Prince William's forthcoming wedding good for the monarchy
The British monarch is also the Australian monarch but there are some Australians who want a republic instead
By Miranda Devine, writing from Australia
The timing of Prince William's engagement is a serious setback for the republican movement. There's no doubt he'd be a better king than his father.
THE Queen announced the news of her grandson's engagement yesterday with the following tweet - yes, tweet - on social networking site Twitter: "The Queen and the Duke of Edinburgh are absolutely delighted at the news of Prince William and Catherine Middleton's engagement."
It was a sign, not just that the monarchy has finally arrived in the 21st century, but that it belongs to William's generation. Twitter and Facebook, after all, are as alien to fusty 62-year-old Prince Charles as fidelity was in his first marriage.
After all his public agonies, Charles should now take the many heavy hints that have piled up over the years and sail off into the sunset with his mistress-turned-wife Camilla, leaving his far more formidable 28-year-old son to be king, and the far more appropriate Kate Middleton as queen.
Not least among the hints to Charles, first in line to the throne, is the longevity in office of his mother, the Queen, who forges valiantly on with her daily royal chores at the age of 84. Surely, if she thought her eldest son were worthy of succeeding her, she would have retired long ago to relax with her corgis.
With news of the royal engagement, the monarchy can now smoothly bypass Charles and Camilla and instead install the young, wholesome, photogenic, down-to-earth and thoroughly likeable couple as King Wills and Queen Kate.
This, of course, was the original revenge plan of William's beloved mother, Princess Diana, which she unveiled in her famous tell-all 1995 television interview with Martin Bashir on BBC's Panorama, two years before she died in a car crash in Paris.
Diana's sapphire-and-diamond engagement ring on Kate's Middleton's hand now seals the deal. "It's my mother's engagement ring," William said in a remarkably gracious television interview with his fiancee beside him, the highly recognisable ring firmly on her finger. "So I thought it was quite nice because obviously she's not going to be around to share any of the fun and excitement about all this. It's my way of keeping her sort of close to it all."
The couple appeared to be so lovely and genuinely in love, it's no wonder their news has delighted their economically troubled nation, with the Prime Minister, David Cameron, and his Cabinet reportedly pounding fists on their desks with happiness.
In Australia, meanwhile, can't you just hear the sound of republicans gnashing their teeth? "The fact that in 2010, a wedding announcement to the other side of the world between two young English people stands to impact on our own constitutional arrangements is simply absurd," the Australian Republican Movement's chairman, Mike Keating, said in a statement yesterday.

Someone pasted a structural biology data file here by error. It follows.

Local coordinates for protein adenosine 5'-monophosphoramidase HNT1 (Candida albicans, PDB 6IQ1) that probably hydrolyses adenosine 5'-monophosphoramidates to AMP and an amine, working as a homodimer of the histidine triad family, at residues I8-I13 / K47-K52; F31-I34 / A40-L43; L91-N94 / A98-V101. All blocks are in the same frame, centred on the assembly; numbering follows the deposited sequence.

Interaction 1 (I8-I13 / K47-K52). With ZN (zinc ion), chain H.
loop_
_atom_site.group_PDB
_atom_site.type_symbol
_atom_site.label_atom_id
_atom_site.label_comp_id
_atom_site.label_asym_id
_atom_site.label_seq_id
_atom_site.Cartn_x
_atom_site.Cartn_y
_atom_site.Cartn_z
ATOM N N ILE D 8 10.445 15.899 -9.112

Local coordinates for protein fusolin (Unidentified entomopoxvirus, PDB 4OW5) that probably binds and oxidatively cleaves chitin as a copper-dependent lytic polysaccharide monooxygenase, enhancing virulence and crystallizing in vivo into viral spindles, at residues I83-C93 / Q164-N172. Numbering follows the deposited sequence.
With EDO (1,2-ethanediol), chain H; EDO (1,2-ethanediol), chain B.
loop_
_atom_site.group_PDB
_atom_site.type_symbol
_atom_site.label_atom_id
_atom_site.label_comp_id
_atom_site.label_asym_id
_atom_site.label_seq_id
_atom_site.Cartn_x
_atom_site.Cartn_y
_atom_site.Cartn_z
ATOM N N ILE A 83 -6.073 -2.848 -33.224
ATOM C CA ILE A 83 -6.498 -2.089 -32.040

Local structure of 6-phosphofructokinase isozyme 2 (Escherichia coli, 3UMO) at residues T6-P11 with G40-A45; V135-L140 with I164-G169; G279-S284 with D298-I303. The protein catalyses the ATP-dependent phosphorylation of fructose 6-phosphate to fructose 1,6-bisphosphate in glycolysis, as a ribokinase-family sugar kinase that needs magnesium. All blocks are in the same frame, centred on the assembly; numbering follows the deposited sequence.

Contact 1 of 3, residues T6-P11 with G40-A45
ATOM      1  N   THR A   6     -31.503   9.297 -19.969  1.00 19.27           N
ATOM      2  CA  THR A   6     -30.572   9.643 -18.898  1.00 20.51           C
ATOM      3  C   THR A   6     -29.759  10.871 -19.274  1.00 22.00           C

The truth is that Prince Charles was the republicans' best tool. It is hard enough in Australia to justify the existence of a foreign monarch in modern times, let alone one as kooky and flawed as Charles. It's not Charles's age that is the impossible impediment to his taking the throne. It is his track record.
Of course, many people will never forgive Camilla, whom Diana nicknamed "the rottweiler", for ruining her marriage to Charles. Even though she married her long-time lover five years ago, the opposition in the United Kingdom to Camilla becoming queen has grown, and runs as high as 90 per cent in some opinion polls.
William's engagement announcement also couldn't have come at a better time to eclipse the bad publicity that is sure to come from his father's forthcoming greenie documentary, Harmony. To be broadcast this week in the US, it is reportedly an attempt by Charles to pitch himself as a British Al Gore. It could also be seen as his last-ditch pitch for what Diana called the top job.
Charles says in the program: "I can only somehow imagine that I find myself being born into this position for a purpose - to save the planet." Billed as a call to action on climate change, the project was his idea, and comes with a book as well as a children's version.
"He felt there were a lot of urgent issues to be discussed," his co-producer, Stuart Sender, told Reuters. "He is very involved in the movie as a narrator, and on camera . . . some of the prince's projects are also featured in the film."
The timing of William's engagement announcement - made three weeks after he proposed to Kate in Kenya -- may simply be unfortunate coincidence, from Charles' point of view.
But his first response to reporters' questions yesterday was abrasive. "They've been practising for long enough," he said. Camilla said the news was "wicked". Yes, she had just come out of the musical of the same name but why would she employ a slang word used by people 40 years her junior, which has such an obvious double meaning?